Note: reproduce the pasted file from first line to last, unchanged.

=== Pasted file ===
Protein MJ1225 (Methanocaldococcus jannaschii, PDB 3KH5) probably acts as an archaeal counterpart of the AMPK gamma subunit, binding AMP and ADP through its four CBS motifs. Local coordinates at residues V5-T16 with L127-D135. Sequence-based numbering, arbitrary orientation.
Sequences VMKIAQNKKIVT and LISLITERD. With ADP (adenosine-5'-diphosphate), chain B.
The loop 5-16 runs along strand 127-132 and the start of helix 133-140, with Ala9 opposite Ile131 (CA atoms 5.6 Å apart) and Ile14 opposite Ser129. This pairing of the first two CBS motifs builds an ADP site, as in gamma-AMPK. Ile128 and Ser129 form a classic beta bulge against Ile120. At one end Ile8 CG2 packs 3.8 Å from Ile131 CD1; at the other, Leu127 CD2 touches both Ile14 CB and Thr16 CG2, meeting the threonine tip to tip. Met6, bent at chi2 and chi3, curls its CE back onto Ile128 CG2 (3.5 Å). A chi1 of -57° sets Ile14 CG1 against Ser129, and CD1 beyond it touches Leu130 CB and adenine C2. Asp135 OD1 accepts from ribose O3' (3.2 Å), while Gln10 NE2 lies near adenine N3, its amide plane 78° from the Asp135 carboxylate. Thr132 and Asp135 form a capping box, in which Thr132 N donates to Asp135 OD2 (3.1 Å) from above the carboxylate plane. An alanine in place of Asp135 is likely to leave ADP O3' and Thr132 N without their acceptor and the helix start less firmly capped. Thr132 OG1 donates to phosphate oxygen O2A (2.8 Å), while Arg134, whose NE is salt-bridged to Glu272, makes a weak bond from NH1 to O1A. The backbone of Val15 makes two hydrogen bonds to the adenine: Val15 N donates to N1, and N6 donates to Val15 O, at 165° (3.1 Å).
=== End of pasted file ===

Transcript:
Protein MJ1225 (Methanocaldococcus jannaschii, PDB 3KH5) probably acts as an archaeal counterpart of the AMPK gamma subunit, binding AMP and ADP through its four CBS motifs. Local coordinates at residues V5-T16 with L127-D135. Sequence-based numbering, arbitrary orientation.
Sequences VMKIAQNKKIVT and LISLITERD. With ADP (adenosine-5'-diphosphate), chain B.
The loop 5-16 runs along strand 127-132 and the start of helix 133-140, with Ala9 opposite Ile131 (CA atoms 5.6 Å apart) and Ile14 opposite Ser129. This pairing of the first two CBS motifs builds an ADP site, as in gamma-AMPK. Ile128 and Ser129 form a classic beta bulge against Ile120. At one end Ile8 CG2 packs 3.8 Å from Ile131 CD1; at the other, Leu127 CD2 touches both Ile14 CB and Thr16 CG2, meeting the threonine tip to tip. Met6, bent at chi2 and chi3, curls its CE back onto Ile128 CG2 (3.5 Å). A chi1 of -57° sets Ile14 CG1 against Ser129, and CD1 beyond it touches Leu130 CB and adenine C2. Asp135 OD1 accepts from ribose O3' (3.2 Å), while Gln10 NE2 lies near adenine N3, its amide plane 78° from the Asp135 carboxylate. Thr132 and Asp135 form a capping box, in which Thr132 N donates to Asp135 OD2 (3.1 Å) from above the carboxylate plane. An alanine in place of Asp135 is likely to leave ADP O3' and Thr132 N without their acceptor and the helix start less firmly capped. Thr132 OG1 donates to phosphate oxygen O2A (2.8 Å), while Arg134, whose NE is salt-bridged to Glu272, makes a weak bond from NH1 to O1A. The backbone of Val15 makes two hydrogen bonds to the adenine: Val15 N donates to N1, and N6 donates to Val15 O, at 165° (3.1 Å).